Shelton said, "Many of the same battles we fought over the TPP are the same battles that we're gearing up for right now. We all know exactly whose interest the TPP would've benefited: multinational corporations. NAFTA serves the interest of those corporations in many of the same ways the TPP did. NAFTA has weak labor and environmental standards with enforcement provisions that are designed to fail."
Senator Brown commended CWA members for their hard work on trade issues. "Thanks for what your union does on so many things, and especially what you're doing right now on NAFTA renegotiations. There's no union out there that's been more engaged in the fight on trade issues than CWA. It's so important to keep the pressure on. We need you to work with your local members, go to your county labor federation and get other unions engaged and involved. We've got to make sure that this Administration stays at the table until we get a deal that works for workers."
"We need a new NAFTA to protect American jobs, raise wages, and help all workers – not just the corporate bottom line," Shelton said. "We know that this will be a big fight, but we won our last fight against these same corporate interests when we defeated the TPP. We did that because all of you worked extremely hard to hold our politicians accountable and to make sure our voices were heard loud and clear by our senators and representatives. We need to do that hard work again."
CWA Fighting to Maintain Good Jobs in AT&T-Time Warner Merger
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CWA is calling for approval of AT&T's proposed acquisition of Time Warner.
The merger is about maintaining and creating good U.S. jobs and developing new and innovative ways to deliver technology and content. It also would provide much-needed new competition to companies like Google, Facebook and Amazon, where working people don't have union representation.
In a message to CWA telecom locals, CWA President Chris Shelton said CWA's action "was precipitated by the insistence of the Department of Justice – or the Trump Administration – that AT&T divest itself of DIRECTV, or CNN, or both. Since we have members at both DIRECTV and CNN (broadcast technicians and other workers for whom we've been fighting for fairness for more than 12 years), I felt it was time for us to get involved."
Shelton pointed out that while the merger moves forward, "We are fighting with AT&T for our members at Mobility to get a contract. In both these situations, we are representing our members either by supporting the company when it is trying to save our members' jobs, as in the merger situation, or by fighting the company tooth and nail at Mobility where it is shedding jobs by offshoring and contracting."
"In short, CWA knows how to walk and chew gum at the same time and AT&T knows that. We will do whatever it takes to represent our members by supporting the company when they deserve it or attacking them when they don't."
The Federal Communications Commission voted today to eliminate longstanding rules that were intended to protect local news coverage and make sure that we get a variety of local perspectives on current events. As a result, we will face a drastic loss of local news coverage – and jobs – as media companies consolidate.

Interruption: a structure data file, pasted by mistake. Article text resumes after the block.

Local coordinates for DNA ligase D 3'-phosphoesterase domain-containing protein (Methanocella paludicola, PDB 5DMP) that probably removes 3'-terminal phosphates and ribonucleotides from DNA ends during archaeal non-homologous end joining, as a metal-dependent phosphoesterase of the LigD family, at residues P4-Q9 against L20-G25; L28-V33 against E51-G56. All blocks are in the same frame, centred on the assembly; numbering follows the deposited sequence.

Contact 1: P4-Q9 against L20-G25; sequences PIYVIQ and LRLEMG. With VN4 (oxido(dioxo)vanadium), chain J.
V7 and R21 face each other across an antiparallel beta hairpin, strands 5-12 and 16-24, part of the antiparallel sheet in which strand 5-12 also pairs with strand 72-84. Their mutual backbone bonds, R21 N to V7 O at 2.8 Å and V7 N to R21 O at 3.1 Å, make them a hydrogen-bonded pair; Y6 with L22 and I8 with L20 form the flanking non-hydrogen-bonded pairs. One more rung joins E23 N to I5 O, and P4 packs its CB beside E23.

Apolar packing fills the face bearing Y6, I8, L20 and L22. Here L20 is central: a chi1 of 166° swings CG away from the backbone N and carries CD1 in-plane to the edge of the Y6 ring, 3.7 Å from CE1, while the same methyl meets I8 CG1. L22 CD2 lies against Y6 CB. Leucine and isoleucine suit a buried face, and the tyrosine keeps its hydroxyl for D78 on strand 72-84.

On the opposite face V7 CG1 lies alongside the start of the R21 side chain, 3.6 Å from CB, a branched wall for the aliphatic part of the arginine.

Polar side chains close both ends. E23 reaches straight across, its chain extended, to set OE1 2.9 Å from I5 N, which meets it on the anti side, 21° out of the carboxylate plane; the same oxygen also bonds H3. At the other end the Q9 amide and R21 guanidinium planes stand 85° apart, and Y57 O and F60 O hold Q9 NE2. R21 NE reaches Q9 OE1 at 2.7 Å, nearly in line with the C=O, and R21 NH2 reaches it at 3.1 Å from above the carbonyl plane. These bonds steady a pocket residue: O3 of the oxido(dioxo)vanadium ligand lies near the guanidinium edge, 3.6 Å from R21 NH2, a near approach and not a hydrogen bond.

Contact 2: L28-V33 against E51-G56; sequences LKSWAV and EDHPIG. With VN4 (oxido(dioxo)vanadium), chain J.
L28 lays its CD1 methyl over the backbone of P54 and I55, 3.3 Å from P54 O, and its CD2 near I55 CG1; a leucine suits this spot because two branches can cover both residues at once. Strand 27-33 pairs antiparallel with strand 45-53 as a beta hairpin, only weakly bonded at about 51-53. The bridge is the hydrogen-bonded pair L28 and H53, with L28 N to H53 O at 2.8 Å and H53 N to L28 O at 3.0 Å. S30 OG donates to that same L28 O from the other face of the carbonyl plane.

The proposals seem to be tailor-made for the Sinclair Broadcast Group. Sinclair announced plans to buy Tribune Media in the spring, soon after the FCC lifted a cap on the number of stations a company can own. If the purchase is approved, it would give Sinclair access to more than 70 percent of television viewers in the United States.
Sinclair is notorious for insisting stations broadcast segments produced at its corporate headquarters, crowding out local programming.
CWA Fights against Downgrading Rural America and to Maintain Copper Retirement Notification Rules
CWA, Public Knowledge, and 20 rural, consumer, civil rights, labor, and other groups sent a letter urging FCC Chairman Ajit Pai to retain the agency's tech transitions rules that protect consumers while providers like Verizon transition from copper to fiber networks. The agency plans to roll back these consumer protections today, effectively downgrading rural America.
The groups also urged the FCC to protect the public interest by maintaining the agency's existing copper retirement notification rules.
"We've already seen the dangers that can happen when carriers don't consider how change in service impacts a community – just ask Fire Island, NY," said Debbie Goldman, Telecommunications Policy Director for CWA. "That's where Verizon replaced damaged landlines with wireless service that didn't work with health monitors, alarms, fax machines, and equipment for the hearing impaired. The FCC's radical plan opens the door to thousands of Fire Islands across America."
Dom Trementozzi, president of CWA Local 1400, authored this letter to the editor published in the New Hampshire Union Leader:
Some of the most profitable U.S. corporations are getting away with sending thousands of good call center and customer service jobs to other countries or to contractors that have lower standards and pay lower wages.
It would be nice if these companies would step up and take some responsibility, but they just aren't doing that. Our union, the Communications Workers of America (CWA), is urging Congress to pass the U.S. Call Center Worker and Consumer Protection Act.
This bill would help in a couple of ways. First, it would require that the person you call tell you the location of their call center and let you request to be transferred to a U.S.-based call center. Second, it would prevent companies that send call center jobs overseas from getting taxpayer-funded loans.
Apply for the Beirne Foundation Scholarship for 2018-2019
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The CWA Joe Beirne Foundation will award 16 partial college scholarships of $4,000 each for two years for the 2018-2019 academic year. Eligible for the scholarships are CWA members, their spouses, children, and grandchildren, including the dependents of retired, laid-off, or deceased members. Applications are available onlyonline at the Foundation's website. The final deadline for the 2018-2019 school year is April 30, 2018.